Biden’s extraordinary weekend effort to walk back his own remark on Thursday, interpreted as a threat to veto the bill if it did not arrive at his desk alongside a multi-trillion dollar Democratic spending plan, appears, for now, to have succeeded. Republican senators publicly accepted that his comment linking the two bills — “If this is the only thing that comes to me, I’m not signing it” — was a flub. But the President still gave other GOP opponents an opening to portray the two measures as a deceptive two-step.
On the infrastructure bill, much will now depend on whether Republicans who support spending more than $1 trillion on infrastructure repairs still also perceive a political upside to their continued support. It’s unclear whether there are 10 Republican votes needed to vault the measure over a Senate filibuster to send it to an uncertain fate in the House, where progressives think it’s insufficient.
The parallel tracks of the two bills add up to a complicated formula constructed in order to get a 60-vote majority in the 50-50 Senate for infrastructure while offering an incentive to those Democrats who think the deal is far too small.
It reflects the fact that the political balance in Washington is too narrow for Biden to guarantee passing big bills. He faces trouble from his right among Republicans and moderate Democrats in the Senate and from the left of his own party, which has the capacity to rupture a narrow House majority.
“I do trust the President,” Romney said, and referred to the highly unusual statement Biden issued over the weekend, which almost rallied the support of GOP senators against his Democratic “Families Plan.”
There, is of course, some classic Washington smoke and mirrors here.
“I’m not just signing the bipartisan bill and forgetting about the rest,” is what Biden had said Thursday.
But despite his efforts to walk that back, everyone understands the President will seek to pass a second bill — the White House has mentioned a figure of $4 trillion — containing much of the “human infrastructure” social spending taken out of the narrower deal to appease Republicans.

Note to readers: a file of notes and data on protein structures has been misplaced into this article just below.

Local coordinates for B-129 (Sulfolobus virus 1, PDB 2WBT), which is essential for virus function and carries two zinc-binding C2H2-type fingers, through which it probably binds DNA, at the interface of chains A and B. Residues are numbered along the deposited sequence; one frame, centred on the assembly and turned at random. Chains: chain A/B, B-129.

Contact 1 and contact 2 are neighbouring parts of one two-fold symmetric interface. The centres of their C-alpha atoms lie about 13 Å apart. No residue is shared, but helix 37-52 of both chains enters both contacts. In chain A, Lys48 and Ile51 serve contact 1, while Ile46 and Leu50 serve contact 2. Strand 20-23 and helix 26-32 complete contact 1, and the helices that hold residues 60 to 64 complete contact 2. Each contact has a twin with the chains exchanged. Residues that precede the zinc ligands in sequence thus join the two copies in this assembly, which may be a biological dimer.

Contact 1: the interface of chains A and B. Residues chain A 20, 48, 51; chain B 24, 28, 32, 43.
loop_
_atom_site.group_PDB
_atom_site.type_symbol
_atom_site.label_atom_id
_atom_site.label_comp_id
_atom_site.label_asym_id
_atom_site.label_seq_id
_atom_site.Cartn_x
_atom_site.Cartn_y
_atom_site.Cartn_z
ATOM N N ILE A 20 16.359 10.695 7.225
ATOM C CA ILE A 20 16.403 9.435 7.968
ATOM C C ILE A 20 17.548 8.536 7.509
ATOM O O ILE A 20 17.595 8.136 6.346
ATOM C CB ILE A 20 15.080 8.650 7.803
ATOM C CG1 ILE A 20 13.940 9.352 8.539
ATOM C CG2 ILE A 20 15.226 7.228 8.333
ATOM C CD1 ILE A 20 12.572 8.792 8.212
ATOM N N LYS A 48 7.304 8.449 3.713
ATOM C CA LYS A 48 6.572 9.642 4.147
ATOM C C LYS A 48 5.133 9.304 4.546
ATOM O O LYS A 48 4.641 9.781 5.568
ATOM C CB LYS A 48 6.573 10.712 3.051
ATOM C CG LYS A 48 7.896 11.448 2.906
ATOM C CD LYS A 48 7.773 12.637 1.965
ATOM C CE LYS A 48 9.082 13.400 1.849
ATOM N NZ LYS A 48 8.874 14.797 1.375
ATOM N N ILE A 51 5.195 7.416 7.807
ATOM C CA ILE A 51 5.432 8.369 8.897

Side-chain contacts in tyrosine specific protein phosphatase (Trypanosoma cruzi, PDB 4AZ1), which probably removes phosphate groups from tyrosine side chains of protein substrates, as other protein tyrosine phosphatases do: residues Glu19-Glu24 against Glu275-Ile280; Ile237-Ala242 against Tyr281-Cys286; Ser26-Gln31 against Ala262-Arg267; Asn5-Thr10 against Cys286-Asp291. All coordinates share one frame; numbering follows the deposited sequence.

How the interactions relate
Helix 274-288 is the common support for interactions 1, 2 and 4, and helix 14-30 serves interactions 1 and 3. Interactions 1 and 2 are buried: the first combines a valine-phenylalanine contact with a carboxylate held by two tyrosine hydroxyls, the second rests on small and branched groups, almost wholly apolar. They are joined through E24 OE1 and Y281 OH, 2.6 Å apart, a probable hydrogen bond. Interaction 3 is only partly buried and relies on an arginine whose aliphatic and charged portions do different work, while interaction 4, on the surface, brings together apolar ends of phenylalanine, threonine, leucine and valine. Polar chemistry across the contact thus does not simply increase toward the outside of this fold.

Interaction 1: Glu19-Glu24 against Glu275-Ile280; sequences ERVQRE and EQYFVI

But the illusion that they are not linked is necessary to politically shield Republican senators who stuck out their necks as Biden pursues a bipartisan deal that is critical to honoring a central thematic thrust of his administration — bringing the country together and not treating opponents like enemies. The President almost inadvertently deprived his GOP partners of the deniability they need.
The positioning is also necessary to court moderate Democratic senators like West Virginia’s Joe Manchin and Arizona’s Kyrsten Sinema who are already worried about the cost of a companion bill that some progressives want to reach $6 trillion.
Several other Republican senators joined Romney in vouching for the President’s sincerity after his weekend clean-up effort.
“It was a surprise to say the least that those two got linked, and I’m glad they’ve now been de-linked,” Ohio Sen. Rob Portman said on ABC “This Week.” Louisiana Sen. Bill Cassidy was, however, less categorical on NBC’s “Meet the Press,” saying that he “hoped” Biden’s walk back was enough.
A frantic summer looms on Capitol Hill
The problem for the President is that semantic nuances cannot disguise the fact that there is zero room for error in a frantic summer as Democrats try to maximize what could be a narrow window of power.
The episode when the infrastructure bill appeared to be teetering on the edge of destruction was all the more surprising since the author of the threatened disaster was none other than the President — a lonely voice for bipartisanship who spent months trying to build a coalition that many believe is unviable.
Thus, the feeling of celebration at a rare agreement between two parties, which have migrated to ever more radical poles, lasted only a matter of hours.